Instead, the fumbled over non-answers struggling to even form coherent sentences. Almost 15% of their constituents have a disability and yet neither candidate had a single meaningful talking point about disability rights. Karl Dean has been the Mayor of Nashville for over 10 years and Craig Fitzhugh has served in Tennessee's House of Representatives for 24 years. I have a hard time believing that neither of these men have been confronted with issues facing disabled Tennesseans and yet they had nothing meaningful to say about how they will advocate for those individuals and families. Assuming they have heard about these issues, their lackluster answers tell me that they just don't care all that much. Even worse, they knew that somebody was going to ask them about disability rights because they received a list of question topics before the event, and they still failed to provide an adequate response.  

I have a lot of grace for political candidates. What a strange thing campaigning is and they are expected to be knowledgeable about so many issues. It's just not possible to have an intimate and thorough knowledge about all of the issues. I would have been so impressed had either candidate said "I'm embarrassed to say that I don't know a lot about disability issues in our state, but I am committed to learn and to surround myself with disability rights advocates and experts who can help guide me on these issues". I would have had a lot of respect had either candidate approached me after the event to say "You know, I'm not really satisfied with how I answered your question". But again, that's not what they did. They left me with their bumbling, confusing, and buzzword filled responses.

I will be writing personal letters to both Mr. Dean and Mr. Fitzhugh, urging them to do better in this area and giving them some actionable ideas, but I also wanted to make a statement to all political candidates. Even though disability rights is not a "hot topic" for a campaign, it's an incredibly important moral and economic issue that candidates need to have a nuanced understanding of. It's a civil rights issue that touches every area of our political and social life and if you don't have a single coherent talking point about disability issues, it's because you aren't paying attention. 

Here are some actionable items for you to consider and to learn more about (portions of this list are adapted from Karin Willison's article entitled "Why Disability Representation In Politics Matters More than Ever"): 

  • Pass important laws like the Disability Integration Act to guarantee and improve in-home care services that empower people to live independently
    • Change laws that favor nursing homes over independent living, and ensure a skilled workforce by guaranteeing high wages for home care workers.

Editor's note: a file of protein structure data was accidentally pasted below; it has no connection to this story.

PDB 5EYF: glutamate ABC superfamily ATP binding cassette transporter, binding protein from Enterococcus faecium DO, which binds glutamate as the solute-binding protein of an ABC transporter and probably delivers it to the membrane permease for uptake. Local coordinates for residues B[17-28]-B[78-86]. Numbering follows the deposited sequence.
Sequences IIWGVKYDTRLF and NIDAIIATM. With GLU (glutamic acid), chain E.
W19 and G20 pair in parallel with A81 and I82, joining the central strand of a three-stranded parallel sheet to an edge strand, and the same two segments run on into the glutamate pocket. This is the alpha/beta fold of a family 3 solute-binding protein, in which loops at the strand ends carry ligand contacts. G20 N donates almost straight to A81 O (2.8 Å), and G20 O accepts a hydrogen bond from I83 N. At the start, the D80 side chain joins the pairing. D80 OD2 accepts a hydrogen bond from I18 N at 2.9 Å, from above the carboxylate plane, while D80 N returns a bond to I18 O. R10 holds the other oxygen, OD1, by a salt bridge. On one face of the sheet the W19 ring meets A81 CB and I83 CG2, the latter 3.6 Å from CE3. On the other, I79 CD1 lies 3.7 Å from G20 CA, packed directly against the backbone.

• Expand the ABLE Act, so it is open to all people with disabilities and allows people to save more money each year for important expenses, without risking their benefits.
  • Fight for jobs for people with disabilities; a group whose unemployment rate is far worse than other groups
  • Fight for educational opportunities, not only in the public school system but also in higher education, and advocate for and legislate inclusive classroom settings
    • Equip teachers to work with disabled children, provide school counselors and other resources in every school, and pay these professionals an appropriate wage
  • Fund programs that train employers and educators about inclusion and accessibility and accomodations
  • Reform “work incentives” that are supposed to help people with disabilities to work and still receive essential health benefits like Medicare and in-home care, but actually make being employed overly complicated
  • Add to and enforce the ADA , ensuring that all spaces are accessible
  • Create more affordable and accessible housing options, so people with disabilities can find a place to live and older adults can remain in their homes as they age
  • Invest in medical technologies and scientific research
  • Ensure health care and medical technologies are accessible and affordable for people with disabilities
  • Reform our justice system, where people with developmental and mental health disabilities are disproportionately harmed
  • Recognize that many people with disabilities also belong to other marginalized groups and that their struggle is specific to their intersecting identities

See how easy it was to come up with not just one, but thirteen, actionable talking points about disability rights? And that's just barely scratching the surface and took very little effort on my part to generate. Not having a single meaningful actionable talking point is not okay. Disabled constituents are just as important and valuable as every other constituent and politicians and political candidates have a duty and a moral obligation to answer to the many issues facing this community. I won't stand by and accept messy answers and inaction. I won't give candidates a pass for not knowing about this critical body of legislative work to be done. I won't sit down and be quiet and accept their non-answers. I will continue to demand better and to hold them accountable. Political candidates, do better.